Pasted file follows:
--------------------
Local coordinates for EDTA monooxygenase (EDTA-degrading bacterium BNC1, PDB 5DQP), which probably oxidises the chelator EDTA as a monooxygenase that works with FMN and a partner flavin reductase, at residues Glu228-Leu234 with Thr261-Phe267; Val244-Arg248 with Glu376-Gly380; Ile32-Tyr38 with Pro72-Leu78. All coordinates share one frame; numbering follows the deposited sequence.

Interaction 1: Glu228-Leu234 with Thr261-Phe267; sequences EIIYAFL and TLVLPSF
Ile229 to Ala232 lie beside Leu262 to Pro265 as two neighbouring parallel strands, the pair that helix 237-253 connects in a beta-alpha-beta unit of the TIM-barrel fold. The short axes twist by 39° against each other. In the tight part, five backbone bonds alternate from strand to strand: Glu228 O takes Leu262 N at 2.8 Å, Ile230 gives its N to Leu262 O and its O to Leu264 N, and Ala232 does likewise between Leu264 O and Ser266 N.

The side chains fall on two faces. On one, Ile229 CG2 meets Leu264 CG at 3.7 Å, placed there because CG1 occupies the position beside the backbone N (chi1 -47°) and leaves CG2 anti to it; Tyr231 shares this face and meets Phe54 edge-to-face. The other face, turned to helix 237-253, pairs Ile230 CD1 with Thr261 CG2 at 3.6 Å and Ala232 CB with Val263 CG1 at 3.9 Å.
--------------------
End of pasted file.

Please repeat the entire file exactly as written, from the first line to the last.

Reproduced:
Local coordinates for EDTA monooxygenase (EDTA-degrading bacterium BNC1, PDB 5DQP), which probably oxidises the chelator EDTA as a monooxygenase that works with FMN and a partner flavin reductase, at residues Glu228-Leu234 with Thr261-Phe267; Val244-Arg248 with Glu376-Gly380; Ile32-Tyr38 with Pro72-Leu78. All coordinates share one frame; numbering follows the deposited sequence.

Interaction 1: Glu228-Leu234 with Thr261-Phe267; sequences EIIYAFL and TLVLPSF
Ile229 to Ala232 lie beside Leu262 to Pro265 as two neighbouring parallel strands, the pair that helix 237-253 connects in a beta-alpha-beta unit of the TIM-barrel fold. The short axes twist by 39° against each other. In the tight part, five backbone bonds alternate from strand to strand: Glu228 O takes Leu262 N at 2.8 Å, Ile230 gives its N to Leu262 O and its O to Leu264 N, and Ala232 does likewise between Leu264 O and Ser266 N.

The side chains fall on two faces. On one, Ile229 CG2 meets Leu264 CG at 3.7 Å, placed there because CG1 occupies the position beside the backbone N (chi1 -47°) and leaves CG2 anti to it; Tyr231 shares this face and meets Phe54 edge-to-face. The other face, turned to helix 237-253, pairs Ile230 CD1 with Thr261 CG2 at 3.6 Å and Ala232 CB with Val263 CG1 at 3.9 Å.